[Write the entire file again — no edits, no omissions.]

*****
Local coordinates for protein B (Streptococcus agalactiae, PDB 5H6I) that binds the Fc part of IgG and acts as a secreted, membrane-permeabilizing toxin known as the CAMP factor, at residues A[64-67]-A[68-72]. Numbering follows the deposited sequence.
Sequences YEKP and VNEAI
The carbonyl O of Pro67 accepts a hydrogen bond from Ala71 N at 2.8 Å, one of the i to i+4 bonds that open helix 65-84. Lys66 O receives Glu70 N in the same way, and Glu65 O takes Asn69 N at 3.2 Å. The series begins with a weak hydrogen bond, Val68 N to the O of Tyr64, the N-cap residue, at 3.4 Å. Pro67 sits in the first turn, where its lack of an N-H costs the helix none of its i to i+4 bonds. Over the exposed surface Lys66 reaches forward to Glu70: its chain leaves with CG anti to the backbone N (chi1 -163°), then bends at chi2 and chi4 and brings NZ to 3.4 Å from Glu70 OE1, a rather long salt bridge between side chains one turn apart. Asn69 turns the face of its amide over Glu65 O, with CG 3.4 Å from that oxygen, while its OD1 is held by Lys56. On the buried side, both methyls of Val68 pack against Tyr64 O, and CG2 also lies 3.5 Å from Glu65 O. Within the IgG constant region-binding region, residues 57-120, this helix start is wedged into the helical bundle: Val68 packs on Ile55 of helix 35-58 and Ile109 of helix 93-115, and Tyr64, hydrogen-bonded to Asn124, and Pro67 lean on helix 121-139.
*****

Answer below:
Local coordinates for protein B (Streptococcus agalactiae, PDB 5H6I) that binds the Fc part of IgG and acts as a secreted, membrane-permeabilizing toxin known as the CAMP factor, at residues A[64-67]-A[68-72]. Numbering follows the deposited sequence.
Sequences YEKP and VNEAI
The carbonyl O of Pro67 accepts a hydrogen bond from Ala71 N at 2.8 Å, one of the i to i+4 bonds that open helix 65-84. Lys66 O receives Glu70 N in the same way, and Glu65 O takes Asn69 N at 3.2 Å. The series begins with a weak hydrogen bond, Val68 N to the O of Tyr64, the N-cap residue, at 3.4 Å. Pro67 sits in the first turn, where its lack of an N-H costs the helix none of its i to i+4 bonds. Over the exposed surface Lys66 reaches forward to Glu70: its chain leaves with CG anti to the backbone N (chi1 -163°), then bends at chi2 and chi4 and brings NZ to 3.4 Å from Glu70 OE1, a rather long salt bridge between side chains one turn apart. Asn69 turns the face of its amide over Glu65 O, with CG 3.4 Å from that oxygen, while its OD1 is held by Lys56. On the buried side, both methyls of Val68 pack against Tyr64 O, and CG2 also lies 3.5 Å from Glu65 O. Within the IgG constant region-binding region, residues 57-120, this helix start is wedged into the helical bundle: Val68 packs on Ile55 of helix 35-58 and Ile109 of helix 93-115, and Tyr64, hydrogen-bonded to Asn124, and Pro67 lean on helix 121-139.